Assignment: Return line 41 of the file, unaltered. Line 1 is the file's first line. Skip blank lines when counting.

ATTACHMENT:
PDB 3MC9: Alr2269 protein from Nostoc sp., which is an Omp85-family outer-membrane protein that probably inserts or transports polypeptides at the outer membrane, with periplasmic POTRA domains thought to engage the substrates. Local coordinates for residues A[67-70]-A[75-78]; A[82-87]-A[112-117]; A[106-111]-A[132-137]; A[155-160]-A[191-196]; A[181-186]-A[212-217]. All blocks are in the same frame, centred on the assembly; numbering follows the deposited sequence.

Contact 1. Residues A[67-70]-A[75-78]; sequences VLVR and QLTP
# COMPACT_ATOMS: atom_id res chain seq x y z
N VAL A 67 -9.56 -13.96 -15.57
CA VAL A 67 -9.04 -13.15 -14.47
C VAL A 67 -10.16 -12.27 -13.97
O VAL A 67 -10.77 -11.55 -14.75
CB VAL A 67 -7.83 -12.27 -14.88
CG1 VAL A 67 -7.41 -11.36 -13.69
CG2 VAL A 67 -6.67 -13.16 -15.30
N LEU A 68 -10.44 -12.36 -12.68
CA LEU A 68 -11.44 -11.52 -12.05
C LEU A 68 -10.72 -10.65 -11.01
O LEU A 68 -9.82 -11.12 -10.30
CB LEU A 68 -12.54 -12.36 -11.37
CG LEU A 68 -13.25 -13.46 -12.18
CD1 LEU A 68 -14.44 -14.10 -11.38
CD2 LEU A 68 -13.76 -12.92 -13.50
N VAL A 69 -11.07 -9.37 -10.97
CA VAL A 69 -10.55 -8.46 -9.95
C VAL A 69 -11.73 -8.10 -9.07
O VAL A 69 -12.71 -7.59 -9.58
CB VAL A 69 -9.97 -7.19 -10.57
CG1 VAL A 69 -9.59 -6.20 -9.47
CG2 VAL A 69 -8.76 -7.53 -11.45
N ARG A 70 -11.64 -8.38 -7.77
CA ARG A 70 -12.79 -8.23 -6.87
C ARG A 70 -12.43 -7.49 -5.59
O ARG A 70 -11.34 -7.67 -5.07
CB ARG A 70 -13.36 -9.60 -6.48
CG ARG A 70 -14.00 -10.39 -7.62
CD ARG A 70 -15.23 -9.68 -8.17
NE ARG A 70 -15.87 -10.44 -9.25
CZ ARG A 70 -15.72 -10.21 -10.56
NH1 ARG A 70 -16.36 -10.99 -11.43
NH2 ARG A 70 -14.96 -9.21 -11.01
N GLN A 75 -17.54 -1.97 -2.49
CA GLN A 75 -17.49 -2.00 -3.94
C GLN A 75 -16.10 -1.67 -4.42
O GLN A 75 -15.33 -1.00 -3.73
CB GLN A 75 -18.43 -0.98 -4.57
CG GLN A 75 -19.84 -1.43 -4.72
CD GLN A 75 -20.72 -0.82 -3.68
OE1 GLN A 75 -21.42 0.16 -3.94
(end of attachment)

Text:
CB GLN A 75 -18.43 -0.98 -4.57